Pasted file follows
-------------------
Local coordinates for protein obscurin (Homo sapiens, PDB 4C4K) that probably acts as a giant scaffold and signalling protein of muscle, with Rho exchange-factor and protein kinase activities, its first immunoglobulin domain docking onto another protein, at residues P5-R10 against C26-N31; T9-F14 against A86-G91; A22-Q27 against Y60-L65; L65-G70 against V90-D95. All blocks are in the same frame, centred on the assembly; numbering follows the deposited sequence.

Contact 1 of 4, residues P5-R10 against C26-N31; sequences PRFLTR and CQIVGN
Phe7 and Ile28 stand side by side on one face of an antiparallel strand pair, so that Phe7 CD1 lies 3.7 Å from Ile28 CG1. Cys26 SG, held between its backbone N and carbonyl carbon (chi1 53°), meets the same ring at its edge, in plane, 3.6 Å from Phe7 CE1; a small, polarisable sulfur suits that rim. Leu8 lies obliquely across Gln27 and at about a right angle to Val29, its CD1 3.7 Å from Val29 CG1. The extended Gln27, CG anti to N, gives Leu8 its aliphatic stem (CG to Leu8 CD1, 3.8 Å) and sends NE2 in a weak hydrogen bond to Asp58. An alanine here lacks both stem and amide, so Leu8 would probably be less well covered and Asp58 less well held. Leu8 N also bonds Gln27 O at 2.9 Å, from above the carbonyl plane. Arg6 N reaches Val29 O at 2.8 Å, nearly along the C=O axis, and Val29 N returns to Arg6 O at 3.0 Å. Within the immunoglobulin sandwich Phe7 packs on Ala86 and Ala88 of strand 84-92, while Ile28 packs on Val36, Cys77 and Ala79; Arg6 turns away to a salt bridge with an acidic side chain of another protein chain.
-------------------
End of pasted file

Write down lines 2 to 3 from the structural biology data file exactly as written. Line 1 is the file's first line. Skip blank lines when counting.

Contact 1 of 4, residues P5-R10 against C26-N31; sequences PRFLTR and CQIVGN
Phe7 and Ile28 stand side by side on one face of an antiparallel strand pair, so that Phe7 CD1 lies 3.7 Å from Ile28 CG1. Cys26 SG, held between its backbone N and carbonyl carbon (chi1 53°), meets the same ring at its edge, in plane, 3.6 Å from Phe7 CE1; a small, polarisable sulfur suits that rim. Leu8 lies obliquely across Gln27 and at about a right angle to Val29, its CD1 3.7 Å from Val29 CG1. The extended Gln27, CG anti to N, gives Leu8 its aliphatic stem (CG to Leu8 CD1, 3.8 Å) and sends NE2 in a weak hydrogen bond to Asp58. An alanine here lacks both stem and amide, so Leu8 would probably be less well covered and Asp58 less well held. Leu8 N also bonds Gln27 O at 2.9 Å, from above the carbonyl plane. Arg6 N reaches Val29 O at 2.8 Å, nearly along the C=O axis, and Val29 N returns to Arg6 O at 3.0 Å. Within the immunoglobulin sandwich Phe7 packs on Ala86 and Ala88 of strand 84-92, while Ile28 packs on Val36, Cys77 and Ala79; Arg6 turns away to a salt bridge with an acidic side chain of another protein chain.